"We are not talking about small-scale neighbourhood dealing, where neighbours come to get their recreational drugs," Spinette stressed. "No, we are talking about activities that bring in a lot of money. Drug seizures are made on a weekly basis, and the amounts are substantial."

He underlined that this issue is not caused by "soft drugs or sympathetic dealers," but by "mafia networks" who are trying to "take over working-class neighbourhoods."

In recent months, the area around Porte de Hal has witnessed increases in public drug use in the area, notably crack, which can be bought for as little as €5-10 on the street.

Feeling of impunity

Although the police regularly apprehend drug dealers – "often without papers, or minors, or both" – these arrests do not seem to have much effect. "Sometimes the Public Prosecutor manages to keep them under arrest, sometimes not. They are released, and it starts all over again."

The mayor is calling for the problem to be tackled from the top. "These networks need to be dismantled," he said. "Carrying out financial investigations, identifying the flows, these kinds of things."

Something must also be done about the "feeling of impunity" that prevails on the ground, Spinette said. To achieve this, sufficient judicial police force is needed, as are "a Public Prosecutor's Office that can prosecute quickly, and a justice system that makes decisions."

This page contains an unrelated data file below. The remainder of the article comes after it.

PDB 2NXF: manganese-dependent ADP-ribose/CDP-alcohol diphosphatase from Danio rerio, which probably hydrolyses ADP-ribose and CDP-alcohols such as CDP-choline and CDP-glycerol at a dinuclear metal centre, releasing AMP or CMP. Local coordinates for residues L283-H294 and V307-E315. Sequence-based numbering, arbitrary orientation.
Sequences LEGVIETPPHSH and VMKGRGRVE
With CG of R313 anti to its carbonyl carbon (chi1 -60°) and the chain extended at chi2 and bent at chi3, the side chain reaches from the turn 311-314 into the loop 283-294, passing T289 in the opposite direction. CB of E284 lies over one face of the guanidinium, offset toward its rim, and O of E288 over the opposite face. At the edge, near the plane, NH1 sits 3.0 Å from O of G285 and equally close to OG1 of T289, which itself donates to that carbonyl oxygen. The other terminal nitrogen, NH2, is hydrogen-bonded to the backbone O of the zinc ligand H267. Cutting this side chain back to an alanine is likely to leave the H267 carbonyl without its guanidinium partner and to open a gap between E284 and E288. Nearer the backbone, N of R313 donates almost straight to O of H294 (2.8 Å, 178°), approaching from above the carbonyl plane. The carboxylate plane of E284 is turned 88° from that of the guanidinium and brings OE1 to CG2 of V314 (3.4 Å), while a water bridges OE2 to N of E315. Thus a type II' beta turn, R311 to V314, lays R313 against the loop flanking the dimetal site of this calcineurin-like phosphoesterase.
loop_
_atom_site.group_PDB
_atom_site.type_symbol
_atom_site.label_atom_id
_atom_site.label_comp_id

"The problem is that today, all these cases drag on," he pointed out, with convictions sometimes only several years after the arrest.

Credit: Belga

In the Brussels Midi zone alone, there are 78 hotspots identified by the police, which are particular points of focus because of drug trafficking. In addition to the Square Jacques Franck in Saint-Gilles, it also includes the Parvis Saint-Antoine in Forest and the Place Lemmens in Cureghem (Anderlecht).

To cope with these problems, Spinette said more financial support is needed for the police zone – as well as bringing in an integrated approach with Justice Minister Paul Van Tigchelt, Interior Minister Annelies Verlinden and the national drugs commissioner Ine Van Wymersch.

The chief of police of the Brussels Midi police zone Jurgen De Landsheer also called for a new approach on Tuesday, saying that he lacks 200 police officers in his force to deal with drug-related problems.

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During a press conference later on Wednesday, Public Prosecutor's spokesperson Willemien Baert underlined that the shootings are all "still very recent" and the investigations are ongoing.

"At the moment, all avenues are still open and it is being investigated whether and how the shootings may be linked," she added. "In any case, it is certain that these are grave incidents that are being taken very seriously by the Brussels Public Prosecutor's Office."

The local and federal police forces involved meet and exchange information regularly, also with the Public Prosecutor's Office to coordinate the approach by the various partners as well as possible.

"Following the escalation of violence this week, another meeting will be held soon to ensure a coherent approach to this issue," Baert said, adding that all the authorities involved are treating this issue "as a priority."